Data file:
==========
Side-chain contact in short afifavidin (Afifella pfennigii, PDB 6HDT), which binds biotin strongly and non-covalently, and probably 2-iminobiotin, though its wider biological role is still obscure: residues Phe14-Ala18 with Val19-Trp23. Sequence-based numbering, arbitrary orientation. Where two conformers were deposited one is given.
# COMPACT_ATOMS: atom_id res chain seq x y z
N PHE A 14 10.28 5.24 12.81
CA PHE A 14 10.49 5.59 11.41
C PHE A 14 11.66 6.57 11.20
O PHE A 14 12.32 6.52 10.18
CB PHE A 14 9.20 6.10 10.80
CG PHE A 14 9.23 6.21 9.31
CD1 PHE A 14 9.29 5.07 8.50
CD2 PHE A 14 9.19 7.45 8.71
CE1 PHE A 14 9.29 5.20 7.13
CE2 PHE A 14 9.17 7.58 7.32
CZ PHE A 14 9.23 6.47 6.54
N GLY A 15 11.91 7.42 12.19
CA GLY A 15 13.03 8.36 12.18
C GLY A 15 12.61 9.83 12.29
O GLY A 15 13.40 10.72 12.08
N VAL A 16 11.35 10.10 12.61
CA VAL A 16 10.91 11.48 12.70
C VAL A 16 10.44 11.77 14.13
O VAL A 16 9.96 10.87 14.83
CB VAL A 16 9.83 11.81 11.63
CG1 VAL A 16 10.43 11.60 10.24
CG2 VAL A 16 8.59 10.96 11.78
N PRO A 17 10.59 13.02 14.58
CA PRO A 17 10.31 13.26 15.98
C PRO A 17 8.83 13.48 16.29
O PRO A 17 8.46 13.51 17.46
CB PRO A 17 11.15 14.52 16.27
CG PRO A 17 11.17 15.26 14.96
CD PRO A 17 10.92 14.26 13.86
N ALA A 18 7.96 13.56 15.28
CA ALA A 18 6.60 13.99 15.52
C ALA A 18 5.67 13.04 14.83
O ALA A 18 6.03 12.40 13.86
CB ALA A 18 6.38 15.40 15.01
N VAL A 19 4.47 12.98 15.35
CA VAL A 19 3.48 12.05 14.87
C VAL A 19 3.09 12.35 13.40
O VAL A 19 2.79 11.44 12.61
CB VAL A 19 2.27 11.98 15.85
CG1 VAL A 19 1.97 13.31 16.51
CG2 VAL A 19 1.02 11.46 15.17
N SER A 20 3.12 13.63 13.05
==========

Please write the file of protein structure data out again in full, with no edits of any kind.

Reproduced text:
Side-chain contact in short afifavidin (Afifella pfennigii, PDB 6HDT), which binds biotin strongly and non-covalently, and probably 2-iminobiotin, though its wider biological role is still obscure: residues Phe14-Ala18 with Val19-Trp23. Sequence-based numbering, arbitrary orientation. Where two conformers were deposited one is given.
# COMPACT_ATOMS: atom_id res chain seq x y z
N PHE A 14 10.28 5.24 12.81
CA PHE A 14 10.49 5.59 11.41
C PHE A 14 11.66 6.57 11.20
O PHE A 14 12.32 6.52 10.18
CB PHE A 14 9.20 6.10 10.80
CG PHE A 14 9.23 6.21 9.31
CD1 PHE A 14 9.29 5.07 8.50
CD2 PHE A 14 9.19 7.45 8.71
CE1 PHE A 14 9.29 5.20 7.13
CE2 PHE A 14 9.17 7.58 7.32
CZ PHE A 14 9.23 6.47 6.54
N GLY A 15 11.91 7.42 12.19
CA GLY A 15 13.03 8.36 12.18
C GLY A 15 12.61 9.83 12.29
O GLY A 15 13.40 10.72 12.08
N VAL A 16 11.35 10.10 12.61
CA VAL A 16 10.91 11.48 12.70
C VAL A 16 10.44 11.77 14.13
O VAL A 16 9.96 10.87 14.83
CB VAL A 16 9.83 11.81 11.63
CG1 VAL A 16 10.43 11.60 10.24
CG2 VAL A 16 8.59 10.96 11.78
N PRO A 17 10.59 13.02 14.58
CA PRO A 17 10.31 13.26 15.98
C PRO A 17 8.83 13.48 16.29
O PRO A 17 8.46 13.51 17.46
CB PRO A 17 11.15 14.52 16.27
CG PRO A 17 11.17 15.26 14.96
CD PRO A 17 10.92 14.26 13.86
N ALA A 18 7.96 13.56 15.28
CA ALA A 18 6.60 13.99 15.52
C ALA A 18 5.67 13.04 14.83
O ALA A 18 6.03 12.40 13.86
CB ALA A 18 6.38 15.40 15.01
N VAL A 19 4.47 12.98 15.35
CA VAL A 19 3.48 12.05 14.87
C VAL A 19 3.09 12.35 13.40
O VAL A 19 2.79 11.44 12.61
CB VAL A 19 2.27 11.98 15.85
CG1 VAL A 19 1.97 13.31 16.51
CG2 VAL A 19 1.02 11.46 15.17
N SER A 20 3.12 13.63 13.05